What do you have for June Bugs? They keep flying around my deck light. Must be 25-50 every night. And I see them dead on the ground all around my patio and back yard. I think they’re living in my grass too because I find white grubs in some of the dirt when digging holes for our flowers and shrubs.
June bugs are active from early spring through summer as adults but its the larval stage that does the most damage. No doubt the ones you’re seeing around your deck light are a nuisance. They’re mostly males seeking females. But the real problem is somewhere on your property and most likely in the yard.
You see, after males find a female and mate, the females will deposit eggs in your turfgrass which hatch in about a month. The hatching larvae will feed on most any grass and can cause significant damage by eating the roots of most any plant. They love turfgrass, vegetables, shrubs and can even feed on a wide range of trees. This is the stage we typically don’t see but its really the crux of the problem because they can cause so much damage during their feeding. And once they’re established in the yard, you’ll be seeing more and more flying around windows and lights which is clearly a “symptom” of this much larger problem in the yard. This happens because of special “scents” they release where they have good food and reproductive turf on which to propagate. Here is what their grub stage looks like commonly found in the yard:
Now after 4-8 weeks of chomping away under ground, the larvae will pupate. This is the stage that lets them molt from grubs to adult beetles. Larvae which pupate early enough will emerge in late in the summer. This commonly happens in the southern region allowing for two cycles to progress annually. Pupae developing too late in the year will wait to the following spring to emerge once local temps in your area drop with the arrival of winter. But in many states south of Kentucky and Virginia, larvae can and will feed throughout the winter when given the chance. This typically happens during mild winters and in fact is a great time to treat.
To control both adult and developing June Bugs, you’ll need to use a couple of different products.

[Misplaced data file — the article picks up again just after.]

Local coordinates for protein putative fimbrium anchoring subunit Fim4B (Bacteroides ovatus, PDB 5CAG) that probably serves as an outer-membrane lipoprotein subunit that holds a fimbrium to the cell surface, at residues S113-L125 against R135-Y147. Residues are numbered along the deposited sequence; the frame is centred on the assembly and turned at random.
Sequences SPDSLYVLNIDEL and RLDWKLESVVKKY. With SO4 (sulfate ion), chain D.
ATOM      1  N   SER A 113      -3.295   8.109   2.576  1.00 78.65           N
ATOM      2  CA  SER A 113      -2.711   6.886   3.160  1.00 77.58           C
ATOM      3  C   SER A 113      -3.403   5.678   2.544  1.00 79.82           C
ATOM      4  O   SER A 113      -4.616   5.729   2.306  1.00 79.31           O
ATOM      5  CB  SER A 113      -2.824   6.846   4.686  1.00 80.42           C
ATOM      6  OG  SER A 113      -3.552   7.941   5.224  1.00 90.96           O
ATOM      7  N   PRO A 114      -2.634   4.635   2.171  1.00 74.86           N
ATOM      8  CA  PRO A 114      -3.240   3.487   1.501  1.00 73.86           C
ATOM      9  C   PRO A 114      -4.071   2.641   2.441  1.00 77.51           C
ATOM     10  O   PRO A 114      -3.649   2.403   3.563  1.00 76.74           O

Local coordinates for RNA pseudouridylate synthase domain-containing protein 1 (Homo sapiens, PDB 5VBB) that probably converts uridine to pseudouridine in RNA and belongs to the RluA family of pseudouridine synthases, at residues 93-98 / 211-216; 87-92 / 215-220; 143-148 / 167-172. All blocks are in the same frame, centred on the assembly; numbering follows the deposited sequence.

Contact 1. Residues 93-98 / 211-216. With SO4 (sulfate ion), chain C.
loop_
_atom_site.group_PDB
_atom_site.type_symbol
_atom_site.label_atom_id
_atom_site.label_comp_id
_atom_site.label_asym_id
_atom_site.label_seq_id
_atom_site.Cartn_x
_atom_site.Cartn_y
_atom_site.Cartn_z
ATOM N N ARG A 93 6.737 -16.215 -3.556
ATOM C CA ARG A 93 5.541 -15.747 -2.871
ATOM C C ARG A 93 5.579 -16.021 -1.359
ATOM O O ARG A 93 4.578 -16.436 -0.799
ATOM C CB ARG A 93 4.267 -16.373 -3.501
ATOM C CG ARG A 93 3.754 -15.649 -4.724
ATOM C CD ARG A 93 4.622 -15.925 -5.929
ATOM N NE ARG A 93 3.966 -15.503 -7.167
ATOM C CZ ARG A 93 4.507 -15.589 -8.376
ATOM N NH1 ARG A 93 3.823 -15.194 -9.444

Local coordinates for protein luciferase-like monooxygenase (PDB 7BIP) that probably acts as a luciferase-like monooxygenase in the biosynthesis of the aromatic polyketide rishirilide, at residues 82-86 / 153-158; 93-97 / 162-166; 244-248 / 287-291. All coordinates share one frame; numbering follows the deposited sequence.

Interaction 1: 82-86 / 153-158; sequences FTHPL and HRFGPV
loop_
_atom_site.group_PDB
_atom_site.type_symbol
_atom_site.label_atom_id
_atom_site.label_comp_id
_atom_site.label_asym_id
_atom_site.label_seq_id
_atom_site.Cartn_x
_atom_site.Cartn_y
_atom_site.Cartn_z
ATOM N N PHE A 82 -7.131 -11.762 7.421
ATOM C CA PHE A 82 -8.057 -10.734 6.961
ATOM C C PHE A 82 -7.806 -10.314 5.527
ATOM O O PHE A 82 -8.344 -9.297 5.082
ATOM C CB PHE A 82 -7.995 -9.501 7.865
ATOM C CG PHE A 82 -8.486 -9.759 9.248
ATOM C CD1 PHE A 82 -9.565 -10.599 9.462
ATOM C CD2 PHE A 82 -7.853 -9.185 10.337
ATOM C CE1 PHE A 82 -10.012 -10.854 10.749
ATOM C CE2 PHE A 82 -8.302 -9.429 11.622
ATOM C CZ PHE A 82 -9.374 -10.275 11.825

The first is a granule. Designed to slowly release, they won’t do much to the egg laying adults. But over a 2-4 week period, they will slowly release into the soil and in turn, kill the grubs below grade. DELTAGARD GRANULES has proven to be very effective on this grub and should be applied once in the early summer for all regions; southern regions where two cycles can complete need a second application in early fall.
Each bag of Deltagard will cover up to 10,000 sq/ft and should be applied once a year up north; souther zones will require two applications per year.
After applying the granules, you’ll need to water them in using CYONARA RTS. This low odor, fast killing active that can be applied around exterior light fixtures to repel them from the area. But it should also be applied to your turf grass, shrubs, flowers and mulch areas.
One quart will cover up to 1/2 acre and you should expect to treat every 2 weeks until their gone. Once gone, treat every 2 months during the first summer to insure the problem is eradicated.
Expect to treat once every 2 weeks when they’re active but even if they appear to be gone after 1-2 treatments, it would be smart to treat once a month to insure you get hatching eggs developing down in the soil.
Lastly, if you live in a remote area and the June Bugs are finding your house easily because its seemingly the only one with a light on during the night, consider getting a FISH LIGHT. This device can be set off your deck or porch. Designed to “mulch” bugs into your favorite fishing hole, the Trap Light uses a weed whacker cord to “grind” up unsuspecting moths, wasps and beetles attracted to the main light.
Give us a call if you need more help. Our toll free is 1-800-877-7290 and we’re open 9:00 AM to 6:00 PM Mon-Thur; 8:30 AM to 5:00 PM Friday and 9:00 AM to 1:00 PM Saturday, Eastern Standard Time.
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